The Mississippi State Bulldogs enjoyed a solid first year under head coach Joe Moorhead. After all, winning 8 games and going to a New Year’s Day bowl is a heck of an accomplishment for a rookie coach in the SEC West.

However, the bar has been set for Moorhead. Many fans already believe that veteran team actually underachieved last year, and taking a big step back this year will cause consternation for a fan base that has grown accustomed to competing at a high level. This program is absolutely not the doormat it once was.

So, given that, and the fact that there’s quite a bit of turnover on the roster at key positions, you can safely say this was a big spring for the second-year head man. With the annual Maroon and White Spring Game this Saturday, there’s plenty of questions I’ll be looking to have answered.

5. Is reshuffled offensive line cohesive?

The line of 2018 was a mixed bag. They were brutally powerful along the interior and that fueled a very effective rushing attack. They were weaker along the outside, however, and struggled with speed rushers coming off the edge. Now, RG Deion Calhoun and C Elgton Jenkins are gone, and the line has been reshuffled throughout the spring.

Darryl Williams, who started at LG last year, has moved over to the pivot. Is he comfortable making the reads and the snaps? Former LT Greg Eiland slid over to RT, where he’s battling with Tommy Champion. Have they improved their footwork? How does Charles Cross, the 5-star early-enrollee look? Is former RT Stewart Reese a better fit inside at RG? There are a lot of questions about the line, and they won’t walk out of spring practice with the starting 5 locked down, but I’m very eager to see how comfortable the reshuffled group is.

4. Have receivers made developmental strides?

A big reason the Bulldogs had such a woeful passing game last year obviously fell on quarterback Nick Fitzgerald. Poor pass protection along the edges didn’t help. We’d be doing Fitz a disservice, however, if we didn’t also recognize the shortcomings of the receiving corps he was working with.

Aside from losing Jesse Jackson to graduation, everyone returns, and there’s plenty of athleticism to work with. However, for the passing attack to show improvement, they need their group of wideouts to make huge developmental strides, both in catching the ball consistently and being able to separate against press coverage.

3. Can defensive line still apply pressure?

The Bulldogs fielded arguably the best defensive line in the country last year, and that group was a primary catalyst for the extraordinary success the defense experienced as a whole. All four starters, who combined for 43 TFL’s and 19 sacks last year, had to be replaced this offseason, and naturally, everyone wants to see how the new line looks.

The Bulldogs have done a terrific job in recent years recruiting defensive linemen, so while I don’t expect this unit to be as productive as their predecessors, I do expect the unit to be a strength. Coordinator Bob Shoop likes creative blitz packages, but he also likes knowing he can get pressure on the quarterback without blitzing when need be. Can this new defensive line still generate the kind of pass rush Shoop needs to run a top-flight defense?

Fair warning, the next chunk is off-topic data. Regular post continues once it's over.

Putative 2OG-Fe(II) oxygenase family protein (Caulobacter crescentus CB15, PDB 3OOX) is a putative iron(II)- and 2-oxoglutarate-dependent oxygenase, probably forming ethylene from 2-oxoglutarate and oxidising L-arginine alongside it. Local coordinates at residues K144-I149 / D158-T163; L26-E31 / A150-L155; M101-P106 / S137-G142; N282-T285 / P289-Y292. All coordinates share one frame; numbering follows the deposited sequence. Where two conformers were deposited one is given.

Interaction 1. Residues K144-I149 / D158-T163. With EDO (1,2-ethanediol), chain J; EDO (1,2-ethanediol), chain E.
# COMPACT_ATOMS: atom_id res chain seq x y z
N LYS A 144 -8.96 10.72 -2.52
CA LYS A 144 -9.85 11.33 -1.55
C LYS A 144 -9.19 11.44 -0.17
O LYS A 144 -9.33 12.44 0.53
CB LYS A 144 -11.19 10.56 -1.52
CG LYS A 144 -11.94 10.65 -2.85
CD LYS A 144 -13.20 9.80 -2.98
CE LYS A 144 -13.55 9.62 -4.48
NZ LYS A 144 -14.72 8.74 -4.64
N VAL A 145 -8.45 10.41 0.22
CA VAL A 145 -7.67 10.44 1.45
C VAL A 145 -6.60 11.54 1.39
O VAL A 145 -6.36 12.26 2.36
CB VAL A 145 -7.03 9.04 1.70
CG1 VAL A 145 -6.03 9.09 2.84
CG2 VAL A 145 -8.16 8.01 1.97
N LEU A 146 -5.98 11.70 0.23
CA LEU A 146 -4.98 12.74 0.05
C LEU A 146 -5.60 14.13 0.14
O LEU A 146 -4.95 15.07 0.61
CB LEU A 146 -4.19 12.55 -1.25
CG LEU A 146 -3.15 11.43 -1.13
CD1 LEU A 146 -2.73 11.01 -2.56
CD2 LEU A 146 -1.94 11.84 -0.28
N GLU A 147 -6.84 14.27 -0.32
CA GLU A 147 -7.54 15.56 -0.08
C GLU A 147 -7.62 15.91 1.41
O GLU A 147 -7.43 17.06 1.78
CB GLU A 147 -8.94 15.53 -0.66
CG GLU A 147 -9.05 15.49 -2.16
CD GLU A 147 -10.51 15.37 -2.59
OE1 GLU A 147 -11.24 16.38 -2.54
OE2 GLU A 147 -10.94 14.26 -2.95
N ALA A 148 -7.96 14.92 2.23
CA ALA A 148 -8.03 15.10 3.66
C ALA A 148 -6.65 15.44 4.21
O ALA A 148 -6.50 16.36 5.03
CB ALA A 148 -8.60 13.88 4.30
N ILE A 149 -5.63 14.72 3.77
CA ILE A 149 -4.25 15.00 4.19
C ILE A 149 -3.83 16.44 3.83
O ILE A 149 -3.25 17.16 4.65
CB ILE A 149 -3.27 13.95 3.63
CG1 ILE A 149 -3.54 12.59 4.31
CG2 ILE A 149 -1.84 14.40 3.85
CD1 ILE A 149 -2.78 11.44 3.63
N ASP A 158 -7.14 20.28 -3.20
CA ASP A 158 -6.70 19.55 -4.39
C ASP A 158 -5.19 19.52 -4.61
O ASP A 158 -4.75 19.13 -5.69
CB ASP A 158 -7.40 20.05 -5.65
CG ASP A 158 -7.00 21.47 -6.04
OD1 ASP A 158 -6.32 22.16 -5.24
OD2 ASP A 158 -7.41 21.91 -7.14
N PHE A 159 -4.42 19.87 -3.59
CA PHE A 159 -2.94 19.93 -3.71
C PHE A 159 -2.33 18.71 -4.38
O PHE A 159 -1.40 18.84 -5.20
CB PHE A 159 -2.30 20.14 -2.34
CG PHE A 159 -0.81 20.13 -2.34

2. How do the quarterbacks look?

State has been fortunate with the continuity it has enjoyed under center in recent years, and this is only the second time since 2013 that they’ve gone into an offseason knowing they would have to replace their starting quarterback. Naturally, who replaces Fitz (and how he looks) is probably the question that every State fan wants to know the most at this point in the year.

Junior Keytaon Thompson has a strong lead to be named QB1. Not only does he possess impressive athleticism and the dual-threat ability Joe Moorhead likes, but he’s the only one who has ever taken actual game snaps. Redshirt freshman Jalen Mayden appears to be running with the 2s and heralded true freshman Garrett Shrader the 3s.

There’s a lot of physical talent among the group, but I really want to see how they look throwing the ball. Sure, they’ll be able to escape pressure and make plays with their feet, but will they be able to step up in the pocket and deliver dimes into tight windows? How are they making pre-snap reads? How is their footwork and mechanics? It’s safe to say, all eyes will be on this group Saturday.

1. How different does the offense look?

Last year, the combination of Fitz’s accuracy woes, poor protection and receivers failing to get separation (along with countless drops) forced Moorhead to limit his offense. He couldn’t really run what he wanted to run, because the downfield passing game was virtually nonexistent. Obviously, this forced the Bulldogs to rely almost exclusively on their rushing attack, but against teams like LSU and Alabama, which could defend the run, the offense literally ground to a halt.

The quarterbacks have to be able to complete passes downfield. This is an absolute necessity for Moorhead to run what he wants to run.

If the offense we see Saturday looks like the offense we saw in 2018, it’ll no doubt be alarming, because this year’s team doesn’t possess the same talent level that they had last year.

I still think the defense will be very good, but expecting 13.2 points allowed per game from them is unrealistic. And if the Bulldogs are going to get over the hump and beat the upper crust of the SEC and get back to Atlanta for the first time since 1998, they simply have to be more balanced on offense. As if the National Championship Game didn’t make it obvious enough, to beat Alabama you have to be able to pass the ball and stretch the field vertically, and I’m eager to see if the Bulldogs have made improvement in this crucial area.